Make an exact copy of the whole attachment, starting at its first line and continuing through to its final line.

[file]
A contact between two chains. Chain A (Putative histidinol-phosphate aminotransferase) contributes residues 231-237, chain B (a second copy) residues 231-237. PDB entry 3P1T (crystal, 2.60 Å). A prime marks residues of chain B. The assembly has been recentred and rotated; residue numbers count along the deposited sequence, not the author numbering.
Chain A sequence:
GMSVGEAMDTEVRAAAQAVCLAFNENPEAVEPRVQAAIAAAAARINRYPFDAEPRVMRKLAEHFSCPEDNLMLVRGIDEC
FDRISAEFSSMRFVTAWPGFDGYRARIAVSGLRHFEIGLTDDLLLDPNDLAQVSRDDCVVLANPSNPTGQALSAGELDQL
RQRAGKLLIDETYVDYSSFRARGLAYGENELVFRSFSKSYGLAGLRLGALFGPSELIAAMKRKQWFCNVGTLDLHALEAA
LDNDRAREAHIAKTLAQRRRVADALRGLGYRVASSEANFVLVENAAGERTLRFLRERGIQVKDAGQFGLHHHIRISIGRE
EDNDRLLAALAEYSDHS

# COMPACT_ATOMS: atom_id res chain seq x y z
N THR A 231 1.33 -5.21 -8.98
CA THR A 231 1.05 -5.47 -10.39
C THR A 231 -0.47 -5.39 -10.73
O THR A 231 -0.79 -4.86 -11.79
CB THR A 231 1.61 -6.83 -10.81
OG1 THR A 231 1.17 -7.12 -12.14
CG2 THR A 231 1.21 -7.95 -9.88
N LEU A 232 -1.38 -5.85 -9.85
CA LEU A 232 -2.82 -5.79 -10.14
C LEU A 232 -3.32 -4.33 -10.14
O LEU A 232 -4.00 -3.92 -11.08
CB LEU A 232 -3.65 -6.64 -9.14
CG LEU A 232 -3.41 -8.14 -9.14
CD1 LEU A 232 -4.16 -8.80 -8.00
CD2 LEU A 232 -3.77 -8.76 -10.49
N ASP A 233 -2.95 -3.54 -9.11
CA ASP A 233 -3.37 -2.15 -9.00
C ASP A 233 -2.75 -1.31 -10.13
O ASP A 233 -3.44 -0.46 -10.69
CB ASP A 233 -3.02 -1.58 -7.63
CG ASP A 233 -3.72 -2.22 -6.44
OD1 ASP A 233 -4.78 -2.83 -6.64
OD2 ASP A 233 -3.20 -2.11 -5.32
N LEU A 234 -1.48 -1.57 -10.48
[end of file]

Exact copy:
A contact between two chains. Chain A (Putative histidinol-phosphate aminotransferase) contributes residues 231-237, chain B (a second copy) residues 231-237. PDB entry 3P1T (crystal, 2.60 Å). A prime marks residues of chain B. The assembly has been recentred and rotated; residue numbers count along the deposited sequence, not the author numbering.
Chain A sequence:
GMSVGEAMDTEVRAAAQAVCLAFNENPEAVEPRVQAAIAAAAARINRYPFDAEPRVMRKLAEHFSCPEDNLMLVRGIDEC
FDRISAEFSSMRFVTAWPGFDGYRARIAVSGLRHFEIGLTDDLLLDPNDLAQVSRDDCVVLANPSNPTGQALSAGELDQL
RQRAGKLLIDETYVDYSSFRARGLAYGENELVFRSFSKSYGLAGLRLGALFGPSELIAAMKRKQWFCNVGTLDLHALEAA
LDNDRAREAHIAKTLAQRRRVADALRGLGYRVASSEANFVLVENAAGERTLRFLRERGIQVKDAGQFGLHHHIRISIGRE
EDNDRLLAALAEYSDHS

# COMPACT_ATOMS: atom_id res chain seq x y z
N THR A 231 1.33 -5.21 -8.98
CA THR A 231 1.05 -5.47 -10.39
C THR A 231 -0.47 -5.39 -10.73
O THR A 231 -0.79 -4.86 -11.79
CB THR A 231 1.61 -6.83 -10.81
OG1 THR A 231 1.17 -7.12 -12.14
CG2 THR A 231 1.21 -7.95 -9.88
N LEU A 232 -1.38 -5.85 -9.85
CA LEU A 232 -2.82 -5.79 -10.14
C LEU A 232 -3.32 -4.33 -10.14
O LEU A 232 -4.00 -3.92 -11.08
CB LEU A 232 -3.65 -6.64 -9.14
CG LEU A 232 -3.41 -8.14 -9.14
CD1 LEU A 232 -4.16 -8.80 -8.00
CD2 LEU A 232 -3.77 -8.76 -10.49
N ASP A 233 -2.95 -3.54 -9.11
CA ASP A 233 -3.37 -2.15 -9.00
C ASP A 233 -2.75 -1.31 -10.13
O ASP A 233 -3.44 -0.46 -10.69
CB ASP A 233 -3.02 -1.58 -7.63
CG ASP A 233 -3.72 -2.22 -6.44
OD1 ASP A 233 -4.78 -2.83 -6.64
OD2 ASP A 233 -3.20 -2.11 -5.32
N LEU A 234 -1.48 -1.57 -10.48